More than a third of women and a quarter of men in the Midlands suffer from some sort of bladder problem yet are too embarrassed to seek help, according to one of the region's leading urologists.
Incontinence, prostate problems and kidney stones can cause chronic pain as well as embarrassment but many patients choose to suffer in silence.
In an attempt to help people address the problems, Zaki Almallah has opened the first private dedicated bladder clinic in the West Midlands.
Mr Almallah pioneered the use of botox - commonly associated with cosmetic surgery - in the treatment of incontinence and overactive bladders.
The new Birmingham and Solihull Bladder Clinic, staffed by a team of urology specialists, opened earlier this month at the Priory Hospital in Edgbaston.
Mr Almallah first introduced the use of botox - botulinum toxin type A - in severe incontinence cases. The sub-stance is more commonly used for smoothing out wrinkles by freezing muscles to make the skin appear younger.
In patients with an overactive bladder, the botox binds itself itself to the nerve endings of muscles, blocking the release of the chemical which causes bladder muscles to contract involuntarily.
Mr Almallah said the success rate was high and most people could control their symptoms through bladder retraining, physiotherapy or medication.
"One in four women suffer from incontinence and it's also a growing problem for men, but they don't want to talk about it," he said.
"I have seen many patients who have endured years of bladder problems which have dominated their lives, frequently causing misery and embarrassment.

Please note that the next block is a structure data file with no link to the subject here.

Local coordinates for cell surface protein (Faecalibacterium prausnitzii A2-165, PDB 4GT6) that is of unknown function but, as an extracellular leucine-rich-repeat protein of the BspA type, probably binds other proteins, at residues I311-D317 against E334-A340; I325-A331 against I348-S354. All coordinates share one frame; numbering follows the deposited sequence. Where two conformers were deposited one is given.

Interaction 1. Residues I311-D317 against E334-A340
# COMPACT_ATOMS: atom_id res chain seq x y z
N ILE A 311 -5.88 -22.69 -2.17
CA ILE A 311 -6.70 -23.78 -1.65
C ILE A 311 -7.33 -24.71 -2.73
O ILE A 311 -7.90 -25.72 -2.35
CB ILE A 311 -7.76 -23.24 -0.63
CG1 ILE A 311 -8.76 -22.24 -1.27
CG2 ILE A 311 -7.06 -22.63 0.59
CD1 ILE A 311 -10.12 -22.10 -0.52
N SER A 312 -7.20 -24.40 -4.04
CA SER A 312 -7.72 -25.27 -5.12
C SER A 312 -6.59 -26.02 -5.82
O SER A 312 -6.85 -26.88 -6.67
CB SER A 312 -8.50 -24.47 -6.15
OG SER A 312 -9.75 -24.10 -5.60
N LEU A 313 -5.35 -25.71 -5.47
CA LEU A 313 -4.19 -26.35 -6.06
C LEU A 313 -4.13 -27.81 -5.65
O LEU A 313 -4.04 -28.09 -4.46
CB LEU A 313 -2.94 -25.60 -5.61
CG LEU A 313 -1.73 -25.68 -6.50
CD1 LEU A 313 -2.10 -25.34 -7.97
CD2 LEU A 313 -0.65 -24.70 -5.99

"So I set up this clinic to provide a dedicated service for people, to encourage them to come forward and to offer all the tests, treatment, support and care they need under one roof.
"The key is to understand the patient - not only their medical condition, but also the impact it is having on their life and to identify the treatment which is right for them."
Another common complaint is kidney stones, hardened mineral deposits that form in the kidneys which filter waste products from the blood and add them to the urine.
But when waste materials do not dissolve completely, crystals and kidney stones are likely to form. It is a condition that affects three in 20 men and one in 20 women, and can cause serious pain and discomfort.
New surgical techniques mean kidney stones can now be 'dissolved' using specialist laser equipment.
Alison Giles, a 30-year-old nursery nurse from Birmingham, who had surgery to have a kidney stone removed in 2003, said: "I haven't had a baby but I'd been told if you can cope with the pain from kidney stones, you can cope with labour.
"I had to have surgery to remove the kidney stone because it was so large. It was all explained to me and everything was fine. Mr Almallah saw me immediately, and that is really important."